Upcoming Agent Spotlight Interviews & Guest Posts

  • Bethany Weaver Agent Spotlight Interview and Query Critique Giveaway on 6/26/2024
  • Rebecca Williamson Agent Spotlight Interview and Query Critique Giveaway on 7/8/2024
  • Sheila Fernley Agent Spotlight Interview, Critique Giveaway, and One-Hour Zoom Call on 7/29/2024
  • Erica McGrath Agent Spotlight Interview and Query Critique Giveaway on 8/12/2024

Agent Spotlight & Agent Spotlight Updates

  • Agent Spotlights & Interviews have been updated through the letter "K" as of 3/28/2024 and many have been reviewed by the agents. Look for more information as I find the time to update more agent spotlights.

Michigan SCBWI Critique Carousel Opportunity: Get a Critique of Your First Six Pages

 


Happy Thursday Everyone! The Michigan SCBWI Critique Carousel is happening. If you are a SCBWI member anywhere, you are eligible to participate. If you sign up, you can get a critique of the first six pages of a novel or graphic novel, 800-1,200 words of a picture book, and illustrations if you're an illustrator. The cost is approximately $65. The deadline to register is midnight on October 2, 2023. It's first come, first serve, so hurry to register if you're interested.

Here are agents and other professionals who have spots available:

Jane Chun [Middle grade (fiction only), YA (fiction only), Graphic novels (fiction and nonfiction)]
 
Taj McCoy [Picture books (fiction and NF), Middle grade (fiction and NF), Young Adult (fiction and NF); PB dummy (if complete and ready), portfolio reviews]
 
Daniele Hunter [Picture books (fiction and nonfiction), Picture Book and art sample, Middle grade (fiction only), YA (fiction only), Novel-in-verse]


Upcoming Interviews, Guest Posts, and Blog Hops

Sunday, October 1 I'm participating in the Scaredy Cat Giveaway Hop

Wednesday, October 4 I have an interview with debut author Kellie Parker and a giveaway of her YA thriller Thin Air

Thursday, October 5 I’m participating in the Howl-O-Ween Giveaway Hop

Monday, October 9 I have an interview with debut author Sean O’Brien and a giveaway of his MG historical White House Clubhouse

Wednesday, October 11 I have an agent spotlight interview with Lane Clarke and a query critique giveaway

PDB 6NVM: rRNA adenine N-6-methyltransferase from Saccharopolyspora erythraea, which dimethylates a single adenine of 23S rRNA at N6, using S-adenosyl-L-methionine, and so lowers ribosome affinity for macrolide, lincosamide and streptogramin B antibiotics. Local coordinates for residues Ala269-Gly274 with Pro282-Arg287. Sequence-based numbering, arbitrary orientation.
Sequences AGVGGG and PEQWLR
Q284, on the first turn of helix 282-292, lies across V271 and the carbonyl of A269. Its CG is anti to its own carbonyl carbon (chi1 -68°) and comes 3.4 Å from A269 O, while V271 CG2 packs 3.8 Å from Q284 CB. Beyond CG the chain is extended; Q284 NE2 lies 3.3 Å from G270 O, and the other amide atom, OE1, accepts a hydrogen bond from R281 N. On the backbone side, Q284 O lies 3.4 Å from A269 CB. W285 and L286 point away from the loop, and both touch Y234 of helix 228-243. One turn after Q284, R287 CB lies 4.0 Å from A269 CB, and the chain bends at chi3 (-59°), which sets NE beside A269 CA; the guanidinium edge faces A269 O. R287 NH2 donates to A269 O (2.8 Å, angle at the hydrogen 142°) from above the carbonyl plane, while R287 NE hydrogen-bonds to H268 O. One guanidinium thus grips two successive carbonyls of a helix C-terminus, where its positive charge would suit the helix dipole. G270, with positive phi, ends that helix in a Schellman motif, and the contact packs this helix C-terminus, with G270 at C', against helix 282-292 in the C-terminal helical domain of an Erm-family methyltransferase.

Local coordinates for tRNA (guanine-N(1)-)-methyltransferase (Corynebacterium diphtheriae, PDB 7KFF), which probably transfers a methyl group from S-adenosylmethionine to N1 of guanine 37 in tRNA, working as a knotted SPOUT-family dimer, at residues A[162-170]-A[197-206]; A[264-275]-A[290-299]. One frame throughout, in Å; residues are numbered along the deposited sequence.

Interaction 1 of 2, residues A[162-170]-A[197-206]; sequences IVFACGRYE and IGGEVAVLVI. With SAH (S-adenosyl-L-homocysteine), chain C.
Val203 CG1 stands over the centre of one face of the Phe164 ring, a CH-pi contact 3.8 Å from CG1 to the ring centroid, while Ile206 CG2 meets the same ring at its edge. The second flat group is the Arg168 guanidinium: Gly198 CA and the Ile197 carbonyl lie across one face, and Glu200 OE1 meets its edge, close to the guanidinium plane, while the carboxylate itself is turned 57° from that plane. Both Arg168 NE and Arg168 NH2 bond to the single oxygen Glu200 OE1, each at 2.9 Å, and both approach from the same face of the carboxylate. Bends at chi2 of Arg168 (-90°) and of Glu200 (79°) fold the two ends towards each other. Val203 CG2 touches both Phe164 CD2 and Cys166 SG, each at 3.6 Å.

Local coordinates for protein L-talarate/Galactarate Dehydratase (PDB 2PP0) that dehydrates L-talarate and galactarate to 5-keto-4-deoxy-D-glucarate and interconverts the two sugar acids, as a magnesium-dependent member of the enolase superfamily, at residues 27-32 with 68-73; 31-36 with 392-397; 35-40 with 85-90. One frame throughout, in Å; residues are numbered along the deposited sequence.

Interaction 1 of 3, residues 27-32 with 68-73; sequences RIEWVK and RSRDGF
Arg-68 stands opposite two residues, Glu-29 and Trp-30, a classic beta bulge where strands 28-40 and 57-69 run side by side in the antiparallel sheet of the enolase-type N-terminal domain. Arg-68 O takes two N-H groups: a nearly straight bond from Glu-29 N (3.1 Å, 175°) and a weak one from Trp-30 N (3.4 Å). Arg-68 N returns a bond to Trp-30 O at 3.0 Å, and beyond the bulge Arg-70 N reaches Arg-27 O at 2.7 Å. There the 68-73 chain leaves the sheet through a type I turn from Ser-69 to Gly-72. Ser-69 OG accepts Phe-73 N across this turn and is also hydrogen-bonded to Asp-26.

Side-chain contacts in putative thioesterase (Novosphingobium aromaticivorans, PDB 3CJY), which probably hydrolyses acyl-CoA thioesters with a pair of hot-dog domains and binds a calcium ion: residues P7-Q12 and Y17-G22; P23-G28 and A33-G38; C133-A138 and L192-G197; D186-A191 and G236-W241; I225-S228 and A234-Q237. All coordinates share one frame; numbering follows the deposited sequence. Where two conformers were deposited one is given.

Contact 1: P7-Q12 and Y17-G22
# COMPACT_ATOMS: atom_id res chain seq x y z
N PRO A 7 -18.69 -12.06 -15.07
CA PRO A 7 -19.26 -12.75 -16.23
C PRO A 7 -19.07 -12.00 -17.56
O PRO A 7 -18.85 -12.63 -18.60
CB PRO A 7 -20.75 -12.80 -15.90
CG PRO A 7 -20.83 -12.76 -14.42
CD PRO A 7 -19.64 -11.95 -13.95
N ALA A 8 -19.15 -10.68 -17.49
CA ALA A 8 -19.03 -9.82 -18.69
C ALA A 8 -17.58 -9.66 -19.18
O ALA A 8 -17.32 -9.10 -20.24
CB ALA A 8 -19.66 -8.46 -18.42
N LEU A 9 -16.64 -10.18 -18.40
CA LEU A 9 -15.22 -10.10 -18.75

Monday, October 16 I have an agent spotlight interview with Jane Chun and a query critique giveaway and the Silly Pumpkin Giveaway Hop

Monday, October 23 I have an interview with debut author Elisa Stone Leahy and a giveaway of her MG contemporary Tethered to Other Stars

Hope to see you on Sunday!


Literary Agent Interview: Jen Newens Interview and Query Critique Giveaway

Today I’m thrilled to have agent Jen Newens here. She is a senior literary manager at Martin Literary & Media Management.

NOTE: Jen is temporarily closed to queries. Check the agency website to find out when she reopens. Literary Rambles' followers can query her through 10/7/2023 at jen@martinlit.com or hello@jennewens.com 

Hi­ Jen! Thanks so much for joining us.

About Jen:

1. Tell us how you became an agent, how long you’ve been one, and what you’ve been doing as an agent.

I was the publishing director at West Margin Press for 7 years when the parent company sold the press in October 2022. When I was winding down my job and contemplating what to do next, I had a lot of people say, “Have you ever thought about being a literary agent? You’d be really good at it.” That planted a seed. In early 2023 I saw a job posting on LinkedIn by Sharlene Martin, head of Martin Literary Management and we had a conversation and just clicked. I started at the agency in April 2023.

About the Agency:

2. Share a bit about your agency and what it offers to its authors.